There's an old saying that breast is best for babies. And as it’s World Breastfeeding Week from Tuesday August 1 to Monday August 7, I thought I’d use this week’s column to take a look at the facts.
There’s much evidence that the benefits of breastfeeding extend well beyond basic nutrition. As well as containing all the vitamins and nutrients your baby needs in the first six months of life, breast milk is packed with disease-fighting substances that protect baby from illness.
Feeding baby on nothing but breast milk for the first six months is ideal – but any amount is beneficial.
Research has shown that stomach viruses, lower respiratory illness, ear infections and meningitis occur less often in breastfed babies and are less severe when they happen. The main immune factor is a substance called secretory immunoglobin that’s produced in large amounts in colostrum, the first milk your body produces for your baby. It guards against invading germs by forming a protective layer on mucous membranes in your baby’s intestines, nose and throat.
Breast milk is tailored to your body. It responds to pathogens (viruses and bacteria) in your body and makes immunoglobin that’s specific to those pathogens, creating protection for your baby based on whatever you’re exposed to.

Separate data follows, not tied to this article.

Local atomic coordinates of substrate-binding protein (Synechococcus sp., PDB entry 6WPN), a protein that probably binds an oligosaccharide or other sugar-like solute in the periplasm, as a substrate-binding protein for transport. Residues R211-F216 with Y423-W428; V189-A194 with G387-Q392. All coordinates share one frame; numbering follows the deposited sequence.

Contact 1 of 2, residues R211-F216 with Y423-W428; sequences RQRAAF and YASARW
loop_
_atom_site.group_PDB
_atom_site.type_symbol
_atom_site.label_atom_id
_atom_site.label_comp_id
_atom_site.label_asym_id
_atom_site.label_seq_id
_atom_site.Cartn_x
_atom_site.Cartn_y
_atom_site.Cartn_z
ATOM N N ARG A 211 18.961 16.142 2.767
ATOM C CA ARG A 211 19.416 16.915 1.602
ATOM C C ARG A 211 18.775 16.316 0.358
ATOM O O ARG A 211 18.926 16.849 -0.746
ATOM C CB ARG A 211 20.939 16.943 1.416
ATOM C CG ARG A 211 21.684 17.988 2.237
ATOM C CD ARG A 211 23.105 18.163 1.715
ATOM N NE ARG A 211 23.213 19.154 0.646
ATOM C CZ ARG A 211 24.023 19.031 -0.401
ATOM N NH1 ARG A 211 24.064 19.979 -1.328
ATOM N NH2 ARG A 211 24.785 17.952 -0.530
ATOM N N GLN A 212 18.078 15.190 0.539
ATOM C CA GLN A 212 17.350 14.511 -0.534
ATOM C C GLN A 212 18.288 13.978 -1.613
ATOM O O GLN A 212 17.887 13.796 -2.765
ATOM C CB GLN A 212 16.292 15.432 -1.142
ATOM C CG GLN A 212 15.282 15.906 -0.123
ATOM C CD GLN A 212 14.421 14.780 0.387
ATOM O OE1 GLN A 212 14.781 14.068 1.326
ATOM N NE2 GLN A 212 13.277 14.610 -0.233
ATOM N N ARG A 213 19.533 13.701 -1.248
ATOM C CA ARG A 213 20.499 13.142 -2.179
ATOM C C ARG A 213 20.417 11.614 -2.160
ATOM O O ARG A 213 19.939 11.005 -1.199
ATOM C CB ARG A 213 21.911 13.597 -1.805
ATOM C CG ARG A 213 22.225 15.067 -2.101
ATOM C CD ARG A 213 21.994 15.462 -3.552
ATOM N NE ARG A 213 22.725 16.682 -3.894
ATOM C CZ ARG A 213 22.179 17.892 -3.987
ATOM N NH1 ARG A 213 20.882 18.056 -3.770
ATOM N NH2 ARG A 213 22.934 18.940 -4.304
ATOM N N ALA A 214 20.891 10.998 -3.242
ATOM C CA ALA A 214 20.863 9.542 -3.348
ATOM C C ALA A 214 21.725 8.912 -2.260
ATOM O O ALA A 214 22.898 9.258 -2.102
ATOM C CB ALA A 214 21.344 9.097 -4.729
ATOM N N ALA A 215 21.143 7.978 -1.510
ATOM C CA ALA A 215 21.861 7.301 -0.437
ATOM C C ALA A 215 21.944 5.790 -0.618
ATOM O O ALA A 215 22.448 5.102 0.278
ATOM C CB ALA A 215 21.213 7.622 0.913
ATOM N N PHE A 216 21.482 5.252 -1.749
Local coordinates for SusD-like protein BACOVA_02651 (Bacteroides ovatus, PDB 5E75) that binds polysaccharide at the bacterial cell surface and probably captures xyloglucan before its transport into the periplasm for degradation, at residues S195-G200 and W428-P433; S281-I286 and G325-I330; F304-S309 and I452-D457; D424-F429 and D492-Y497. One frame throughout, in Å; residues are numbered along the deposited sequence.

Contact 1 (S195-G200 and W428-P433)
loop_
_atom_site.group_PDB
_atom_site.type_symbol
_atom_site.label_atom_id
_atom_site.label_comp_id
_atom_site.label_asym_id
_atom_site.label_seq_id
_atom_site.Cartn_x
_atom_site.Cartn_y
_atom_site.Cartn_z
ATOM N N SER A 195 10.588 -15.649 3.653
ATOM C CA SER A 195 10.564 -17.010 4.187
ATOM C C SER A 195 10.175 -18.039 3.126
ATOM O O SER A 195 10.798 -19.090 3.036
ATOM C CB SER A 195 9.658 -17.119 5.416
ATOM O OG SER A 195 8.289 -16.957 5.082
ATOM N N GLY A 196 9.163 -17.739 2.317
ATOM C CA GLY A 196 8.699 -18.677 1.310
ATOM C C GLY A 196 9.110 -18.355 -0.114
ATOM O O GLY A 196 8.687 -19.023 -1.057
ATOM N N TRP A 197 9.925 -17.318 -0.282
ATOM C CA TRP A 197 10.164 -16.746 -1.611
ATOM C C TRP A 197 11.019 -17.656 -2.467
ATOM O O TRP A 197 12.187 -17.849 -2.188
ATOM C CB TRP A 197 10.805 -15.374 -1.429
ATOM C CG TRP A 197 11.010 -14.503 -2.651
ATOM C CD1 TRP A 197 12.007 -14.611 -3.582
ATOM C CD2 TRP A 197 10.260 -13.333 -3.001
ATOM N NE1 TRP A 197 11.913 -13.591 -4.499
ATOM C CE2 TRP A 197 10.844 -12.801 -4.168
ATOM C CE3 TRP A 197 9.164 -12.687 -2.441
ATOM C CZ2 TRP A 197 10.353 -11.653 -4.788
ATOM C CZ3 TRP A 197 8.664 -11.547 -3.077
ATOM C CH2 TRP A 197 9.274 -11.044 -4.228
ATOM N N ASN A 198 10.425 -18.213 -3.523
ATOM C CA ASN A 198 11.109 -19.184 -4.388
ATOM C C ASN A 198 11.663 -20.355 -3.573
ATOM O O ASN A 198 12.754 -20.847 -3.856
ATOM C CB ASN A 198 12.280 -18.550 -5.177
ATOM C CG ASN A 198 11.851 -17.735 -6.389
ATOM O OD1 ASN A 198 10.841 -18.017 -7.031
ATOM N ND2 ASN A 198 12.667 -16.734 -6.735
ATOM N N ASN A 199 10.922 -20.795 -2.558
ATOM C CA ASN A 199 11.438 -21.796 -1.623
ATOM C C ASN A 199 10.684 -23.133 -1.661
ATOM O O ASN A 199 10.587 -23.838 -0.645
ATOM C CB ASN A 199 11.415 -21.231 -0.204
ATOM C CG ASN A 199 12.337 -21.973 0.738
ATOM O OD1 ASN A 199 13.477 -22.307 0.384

Breastfeeding may also help children avoid a host of diseases and conditions that strike in later life including diabetes, high cholesterol and inflammatory bowel disease. Breast feeding lowers a mum’s risk of breast cancer, ovarian cancer, osteoporosis, cardiovascular disease and obesity.
World Breastfeeding Week is organised by the World Alliance for Breastfeeding Action (WABA), and is intended to bring partners together to sustain breastfeeding. The campaign highlights that breastfeeding aids the survival of infants and helps them thrive while bringing long-term benefits for women.
The WABA is striving to create a society and physical environment in which breastfeeding can thrive in a world without poverty and hunger. It is working to create the right conditions for good health and wellbeing, and responsible consumption and production of food.
It is also campaigning to normalise breastfeeding in public.
Of course, breastfeeding isn’t a blissful experience for all new mums. It can be tiring, uncomfortable and less than entirely successful – especially at first. Fortunately, there is lots of helpful advice on the NHS Choices website.
Summing up, there’s no doubt that breast is best but it’s important to remember that any breastfeeding is way better than none at all. And it’s also important to bear in mind that the vast majority of babies thrive even if breastfeeding isn’t sustained for any length of time.